Turn up the heat: It’s worth the inflation risk

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It is easy to reject a job candidate without a work history. There is a lot about working that can’t be learned in school or job training programs: Simply keeping a job shows that an employer found that a candidate’s work was worth the wage paid. 

The “no work history” trap is hard to escape. Many eventually stop trying—they settle into a pattern of relying on family members or odd jobs in the cash sector.

This hot economy may give them a chance to join the mainstream. The U.S. job market is now offering a lifeline to those people who’ve had a hard time getting their careers started. The 2019 average unemployment rate of 3.7 percent is the lowest in 50 years and lower than all but three years going back to 1948—it was 3 percent in 1952, 2.9 percent in 1953 and 3.5 percent in 1969. The accompanying chart shows record or near-record lows also apply to New York and the Rochester metropolitan area (as far back as we have comparable data).        

Historically, a strong economy with falling unemployment triggers inflation. The Federal Reserve responds by pushing interest rates up to cool off the economy before prices begin to spiral. Experience tells us that inflation is a nasty beast—once released, it is hard to put it back in its cage. 

Yet the inflation rate, too, is in uncharted territory, rising less than 2 percent in 2019 versus the same period in 2018.

It is low for many reasons: technology has driven down the cost of manufacturing; power has shifted to owners of capital (corporations) and away from workers, holding wages down; the “gig economy” has made labor markets more competitive; and falling energy prices have reduced the cost of energy-intensive products and services. For these and other reasons, the Federal Reserve concluded that inflation was still under control and lowered interest rates a quarter-point, giving the economy yet another boost.

Although inflation hawks are wringing their hands (and two members of the Federal Open Market Committee that makes the interest rate decision voted against the majority), a hot labor market may open the door for marginalized workers to get back into the game. Anecdotally, employers have been more open to workers without much of a job history, workers with a criminal record and people whose credentials aren’t quite up to snuff.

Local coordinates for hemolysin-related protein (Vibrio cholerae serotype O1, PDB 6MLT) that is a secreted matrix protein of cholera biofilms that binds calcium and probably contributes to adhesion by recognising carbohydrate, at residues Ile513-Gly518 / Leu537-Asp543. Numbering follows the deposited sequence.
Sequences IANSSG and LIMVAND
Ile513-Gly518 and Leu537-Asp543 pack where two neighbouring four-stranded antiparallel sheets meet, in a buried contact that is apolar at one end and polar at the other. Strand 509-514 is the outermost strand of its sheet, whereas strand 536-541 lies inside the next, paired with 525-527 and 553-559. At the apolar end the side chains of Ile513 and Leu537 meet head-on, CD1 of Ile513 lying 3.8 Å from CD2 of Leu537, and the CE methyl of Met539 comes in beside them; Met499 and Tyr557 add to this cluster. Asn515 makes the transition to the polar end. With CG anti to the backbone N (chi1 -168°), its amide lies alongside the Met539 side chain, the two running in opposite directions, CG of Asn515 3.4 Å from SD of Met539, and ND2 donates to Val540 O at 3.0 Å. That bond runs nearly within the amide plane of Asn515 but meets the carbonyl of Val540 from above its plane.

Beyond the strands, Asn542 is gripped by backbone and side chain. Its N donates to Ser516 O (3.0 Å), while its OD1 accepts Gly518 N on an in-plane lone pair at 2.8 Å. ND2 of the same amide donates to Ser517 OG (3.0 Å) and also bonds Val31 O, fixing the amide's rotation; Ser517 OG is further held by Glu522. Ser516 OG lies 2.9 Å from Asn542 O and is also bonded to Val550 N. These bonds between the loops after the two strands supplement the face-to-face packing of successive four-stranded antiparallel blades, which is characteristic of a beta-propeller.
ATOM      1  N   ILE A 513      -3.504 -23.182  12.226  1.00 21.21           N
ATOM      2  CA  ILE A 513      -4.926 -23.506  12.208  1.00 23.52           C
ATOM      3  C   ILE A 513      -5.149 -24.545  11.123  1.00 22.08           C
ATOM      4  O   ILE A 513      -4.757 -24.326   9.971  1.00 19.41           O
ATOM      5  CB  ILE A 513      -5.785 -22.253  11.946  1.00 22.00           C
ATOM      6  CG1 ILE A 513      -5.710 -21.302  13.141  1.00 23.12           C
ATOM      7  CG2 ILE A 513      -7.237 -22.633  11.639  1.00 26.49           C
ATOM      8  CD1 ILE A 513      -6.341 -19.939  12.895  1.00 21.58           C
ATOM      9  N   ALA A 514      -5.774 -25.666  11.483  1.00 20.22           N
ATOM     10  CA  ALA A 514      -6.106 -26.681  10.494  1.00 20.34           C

This could be good for Rochester, too. Although the unemployment rate has been falling with that of the nation, the labor force has been shrinking at a faster rate, dropping nearly 19,000 from 2011-13 to 2017-19. How come? The population seems to have fallen slightly over the period, but not enough to explain the labor force drop. Retirements could account for a portion. 

Many have simply quit looking for work. Discouraged workers, people working part time who would rather be working full time and others with only a marginal connection to the labor market are reported at the national level as the U6 unemployment rate. In 2019, the U6 rate had fallen to 7.3 percent from a high near 17 percent in 2010.

The Department of Labor doesn’t have enough information to calculate this figure at the metro level, but perhaps we can use the national figure to hazard a guess. As the national U6 rate is twice the traditional unemployment rate, we might expect that the same proportion applies in Rochester. As 19,000 here are reported as unemployed, that means that about the same number are likely in this U6 group locally. That this figure is equal to the recent decline in the metro labor force is largely a coincidence (they aren’t the same thing). It does give us an idea of what’s possible in a strong labor market.

As the demand for workers increases, we can expect that individuals who might have been passed over a decade ago will get a second look. If discouraged and marginalized workers can get access to the mainstream labor market, we will all benefit. 

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